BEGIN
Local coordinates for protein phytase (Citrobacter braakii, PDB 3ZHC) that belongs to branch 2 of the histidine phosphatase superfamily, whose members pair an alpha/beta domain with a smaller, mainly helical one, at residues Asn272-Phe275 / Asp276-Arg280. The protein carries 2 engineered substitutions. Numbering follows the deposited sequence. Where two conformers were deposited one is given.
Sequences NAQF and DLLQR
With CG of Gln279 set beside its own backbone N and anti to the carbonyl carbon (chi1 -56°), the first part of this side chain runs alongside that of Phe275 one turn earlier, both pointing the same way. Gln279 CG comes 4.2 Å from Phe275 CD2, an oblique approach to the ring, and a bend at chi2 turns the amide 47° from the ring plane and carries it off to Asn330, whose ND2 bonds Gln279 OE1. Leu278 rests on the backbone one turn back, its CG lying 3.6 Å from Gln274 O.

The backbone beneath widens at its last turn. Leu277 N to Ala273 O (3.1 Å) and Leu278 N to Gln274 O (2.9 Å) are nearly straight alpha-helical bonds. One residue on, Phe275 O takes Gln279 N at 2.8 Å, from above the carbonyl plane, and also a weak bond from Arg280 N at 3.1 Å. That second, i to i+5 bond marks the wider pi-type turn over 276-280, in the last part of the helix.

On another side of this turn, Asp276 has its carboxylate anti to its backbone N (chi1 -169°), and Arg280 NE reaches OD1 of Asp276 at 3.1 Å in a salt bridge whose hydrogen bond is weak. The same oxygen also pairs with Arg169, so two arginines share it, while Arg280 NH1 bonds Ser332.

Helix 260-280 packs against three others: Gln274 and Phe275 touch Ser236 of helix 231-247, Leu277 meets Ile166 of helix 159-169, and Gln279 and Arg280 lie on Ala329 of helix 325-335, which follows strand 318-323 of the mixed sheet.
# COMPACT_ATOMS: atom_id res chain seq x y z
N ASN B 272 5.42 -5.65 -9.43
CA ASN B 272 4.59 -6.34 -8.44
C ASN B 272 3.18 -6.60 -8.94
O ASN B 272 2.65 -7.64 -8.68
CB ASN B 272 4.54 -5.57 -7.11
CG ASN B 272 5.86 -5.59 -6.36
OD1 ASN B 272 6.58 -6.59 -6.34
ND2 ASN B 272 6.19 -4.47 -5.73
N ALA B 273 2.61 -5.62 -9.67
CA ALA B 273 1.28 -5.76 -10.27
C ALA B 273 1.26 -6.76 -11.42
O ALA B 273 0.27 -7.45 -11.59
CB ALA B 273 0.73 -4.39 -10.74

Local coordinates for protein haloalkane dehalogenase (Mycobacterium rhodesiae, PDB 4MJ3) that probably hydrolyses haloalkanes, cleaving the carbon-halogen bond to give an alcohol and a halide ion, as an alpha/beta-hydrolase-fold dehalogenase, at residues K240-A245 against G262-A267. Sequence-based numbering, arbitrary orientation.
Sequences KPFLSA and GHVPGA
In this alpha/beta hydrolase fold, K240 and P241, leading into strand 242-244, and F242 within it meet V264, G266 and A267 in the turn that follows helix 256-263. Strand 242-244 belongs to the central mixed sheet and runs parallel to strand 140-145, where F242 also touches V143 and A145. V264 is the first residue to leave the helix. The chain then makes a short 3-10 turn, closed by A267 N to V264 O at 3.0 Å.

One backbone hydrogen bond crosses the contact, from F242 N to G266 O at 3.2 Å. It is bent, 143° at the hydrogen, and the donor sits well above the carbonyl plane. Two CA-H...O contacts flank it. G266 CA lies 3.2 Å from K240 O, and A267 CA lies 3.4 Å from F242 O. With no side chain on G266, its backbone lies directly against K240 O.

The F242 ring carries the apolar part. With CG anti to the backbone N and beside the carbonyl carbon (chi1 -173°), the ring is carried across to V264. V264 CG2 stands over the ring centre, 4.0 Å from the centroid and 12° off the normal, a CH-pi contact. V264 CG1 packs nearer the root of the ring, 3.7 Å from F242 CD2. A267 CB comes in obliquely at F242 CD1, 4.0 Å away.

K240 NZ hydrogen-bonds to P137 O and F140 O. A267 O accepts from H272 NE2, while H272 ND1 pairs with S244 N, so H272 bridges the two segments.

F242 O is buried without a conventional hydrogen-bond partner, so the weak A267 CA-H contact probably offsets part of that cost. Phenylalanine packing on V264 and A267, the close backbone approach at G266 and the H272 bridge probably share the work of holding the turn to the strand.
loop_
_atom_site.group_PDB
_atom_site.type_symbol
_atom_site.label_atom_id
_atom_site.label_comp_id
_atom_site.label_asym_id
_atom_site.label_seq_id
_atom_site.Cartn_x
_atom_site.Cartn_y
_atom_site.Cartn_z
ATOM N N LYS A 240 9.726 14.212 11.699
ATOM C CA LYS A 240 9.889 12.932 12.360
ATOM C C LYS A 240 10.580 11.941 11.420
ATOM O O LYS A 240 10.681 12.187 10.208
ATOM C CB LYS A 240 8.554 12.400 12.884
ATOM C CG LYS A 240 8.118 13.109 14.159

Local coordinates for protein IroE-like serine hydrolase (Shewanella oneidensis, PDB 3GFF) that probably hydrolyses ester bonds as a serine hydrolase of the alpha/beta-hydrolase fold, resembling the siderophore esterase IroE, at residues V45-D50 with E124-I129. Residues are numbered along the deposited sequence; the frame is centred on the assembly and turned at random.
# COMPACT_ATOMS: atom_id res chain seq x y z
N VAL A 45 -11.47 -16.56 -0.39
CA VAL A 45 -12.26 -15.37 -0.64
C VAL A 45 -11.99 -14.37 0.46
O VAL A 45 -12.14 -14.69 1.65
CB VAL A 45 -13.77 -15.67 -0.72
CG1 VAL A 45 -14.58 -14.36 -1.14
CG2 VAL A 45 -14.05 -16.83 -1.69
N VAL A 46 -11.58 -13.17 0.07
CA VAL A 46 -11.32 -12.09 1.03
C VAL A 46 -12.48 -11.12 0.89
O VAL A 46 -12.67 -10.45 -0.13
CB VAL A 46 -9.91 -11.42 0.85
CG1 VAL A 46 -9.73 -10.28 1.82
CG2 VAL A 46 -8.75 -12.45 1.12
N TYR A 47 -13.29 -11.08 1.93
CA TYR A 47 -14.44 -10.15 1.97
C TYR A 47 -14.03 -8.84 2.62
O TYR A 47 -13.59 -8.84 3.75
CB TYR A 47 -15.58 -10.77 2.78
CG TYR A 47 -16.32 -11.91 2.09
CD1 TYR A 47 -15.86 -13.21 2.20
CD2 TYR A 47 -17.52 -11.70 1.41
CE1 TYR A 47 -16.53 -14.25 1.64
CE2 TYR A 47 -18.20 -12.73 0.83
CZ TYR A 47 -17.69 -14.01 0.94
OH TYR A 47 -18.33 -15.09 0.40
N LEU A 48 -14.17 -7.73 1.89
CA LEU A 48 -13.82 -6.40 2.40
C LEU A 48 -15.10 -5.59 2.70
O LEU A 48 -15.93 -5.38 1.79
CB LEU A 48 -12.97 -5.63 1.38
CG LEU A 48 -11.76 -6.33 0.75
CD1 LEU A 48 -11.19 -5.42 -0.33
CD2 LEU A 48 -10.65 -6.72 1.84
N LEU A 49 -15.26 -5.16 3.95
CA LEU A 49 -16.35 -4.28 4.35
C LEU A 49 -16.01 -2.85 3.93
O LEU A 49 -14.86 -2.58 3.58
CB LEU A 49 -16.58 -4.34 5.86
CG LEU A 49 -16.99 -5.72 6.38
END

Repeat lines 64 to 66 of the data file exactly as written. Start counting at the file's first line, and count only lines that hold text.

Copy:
CB TYR A 47 -15.58 -10.77 2.78
CG TYR A 47 -16.32 -11.91 2.09
CD1 TYR A 47 -15.86 -13.21 2.20